The 4 Most Make-or-Break-It Factors When Choosing a College

There’s a lot to consider when choosing your future alma mater. Is attending a big, football-happy university a priority for you? What about a smaller, more intimate liberal arts school? Do you prefer a college town over a big city? There are dozens of factors to think about when shopping around for colleges. Here are five things to consider when choosing where you want to get your degree:  

#1. School Size 

When contemplating a small, medium, or large-sized college or university, consider how your future college’s size will affect your ability to meet people. Does it have fraternities and sororities, or another way of meeting people? Does it offer any clubs and team sports that interest you?

School size also affects class size, and class size affects how well you learn. If you do well in smaller-sized classes, look at colleges with smaller professor to student ratios. If you’d prefer to try your hand in big-hall lecture-style classes, consider a larger school. 

#2. Campus 

Is your heart set on a beach campus, or do you want to attend class in the middle of the city? Some future college students couldn’t care less about where they spend their all-nighters. Others are set on studying at the most buzz-worthy campuses. But consider things beyond city size. What’s your preferred type of weather? If you grew up in Arizona and hate the cold, you probably won’t love Vermont and Alaska’s winter. If you’re looking to ski in-between classes, we don’t recommend going to Hawaii. Choose a school with a location where you can see yourself living comfortably.

#3. Major 

Does your dream school have a good program for your major? Does it even offer it? It’s easy to get wrapped up in a school’s social scene and instagramability, but don’t forget to look at its programs. For example, if you’re set on becoming a doctor, make sure your school offers a pathway to medical school. If a school doesn’t offer your desired major, see if there’s an alternative way of reaching your end goal.

Keep in mind, 80% of college students change their major at least once, so don’t limit your college choice based on your future degree—especially if you think you might pivot your studies at some point.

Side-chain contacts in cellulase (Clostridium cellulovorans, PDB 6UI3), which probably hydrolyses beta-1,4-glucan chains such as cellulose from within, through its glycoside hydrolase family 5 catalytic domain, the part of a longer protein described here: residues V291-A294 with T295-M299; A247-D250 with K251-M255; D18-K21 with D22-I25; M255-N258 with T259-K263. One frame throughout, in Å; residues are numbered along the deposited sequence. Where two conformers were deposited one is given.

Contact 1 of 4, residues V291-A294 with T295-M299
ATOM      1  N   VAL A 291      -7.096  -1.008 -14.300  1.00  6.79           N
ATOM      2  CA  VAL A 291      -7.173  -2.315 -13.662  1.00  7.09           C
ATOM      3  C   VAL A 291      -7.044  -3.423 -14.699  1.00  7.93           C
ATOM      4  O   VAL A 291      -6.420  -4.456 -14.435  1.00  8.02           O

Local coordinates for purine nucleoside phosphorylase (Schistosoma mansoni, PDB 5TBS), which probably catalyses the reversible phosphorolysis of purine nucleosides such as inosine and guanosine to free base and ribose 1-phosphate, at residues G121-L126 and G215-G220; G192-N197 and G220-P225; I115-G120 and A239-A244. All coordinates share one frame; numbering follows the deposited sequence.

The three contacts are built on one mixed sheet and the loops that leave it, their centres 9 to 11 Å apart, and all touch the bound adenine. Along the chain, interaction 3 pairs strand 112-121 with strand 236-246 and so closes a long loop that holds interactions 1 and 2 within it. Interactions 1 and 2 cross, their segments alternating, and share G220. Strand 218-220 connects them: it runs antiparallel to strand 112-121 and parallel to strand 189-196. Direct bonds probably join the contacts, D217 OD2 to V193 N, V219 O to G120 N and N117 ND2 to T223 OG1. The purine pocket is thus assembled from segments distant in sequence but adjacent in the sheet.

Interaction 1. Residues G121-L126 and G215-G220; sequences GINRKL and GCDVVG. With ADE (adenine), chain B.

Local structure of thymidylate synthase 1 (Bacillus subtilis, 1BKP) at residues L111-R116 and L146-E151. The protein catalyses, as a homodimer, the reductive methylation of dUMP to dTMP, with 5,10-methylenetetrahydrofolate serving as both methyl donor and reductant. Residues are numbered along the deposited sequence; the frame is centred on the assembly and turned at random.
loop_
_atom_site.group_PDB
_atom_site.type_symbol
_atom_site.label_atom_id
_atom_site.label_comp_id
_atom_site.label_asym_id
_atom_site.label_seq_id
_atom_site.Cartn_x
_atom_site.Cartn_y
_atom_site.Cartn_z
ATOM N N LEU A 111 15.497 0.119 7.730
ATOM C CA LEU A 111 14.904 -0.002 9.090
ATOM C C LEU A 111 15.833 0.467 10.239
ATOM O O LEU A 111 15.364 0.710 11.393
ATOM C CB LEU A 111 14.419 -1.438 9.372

#4. Cost

College debt: two words that strike fear into every ramen-eating, penny-pinching college student. If a college’s tuition cost is well beyond what you can handle, don’t go into debt chasing a fun college experience. 

Here are three ways to cut down on tuition costs: 

Look into scholarships. 

Every school offers scholarships—and they’re not all athletic or academic-based. Ask schools about the scholarships they offer, and look into state and federal scholarships and awards. 

Apply for FAFSA (free application for federal student aid). 

If you’re a US citizen with a valid social security number, you can apply for a federal loan. FAFSA also includes grants and work-study programs.  

Save money. 

Put money into a savings account while you’re in high school and save money where you can while you’re in college. The faster you pay off your student loans, the less time it has to appreciate. Remember: debt is frustrating no matter what stage of life you’re in, but luckily there are ways to manage your student debt.

In addition to worrying about pesky student debt, you also need to think about how you’ll get by as a student. Is rent pricey or feasible in your college town? What about the fuel costs? 

Consider the Big Picture 

Beyond cost, school size, campus, and academics remember that there’s a slew of even more things to consider when choosing the right school. A college’s greek life, class count, and campus are weighty factors to consider when you’re shopping around for colleges—but don’t let it be the only factors you consider. Remember to find the fit that is right for you; these are the best 4 years of your life, so make the most of it with a place you really enjoy being at.

BIO: Bailey Caldwell is a freelance journalist whose work focuses on all things tech, cybersecurity, and the internet. She enjoys researching and learning about new resources and technologies.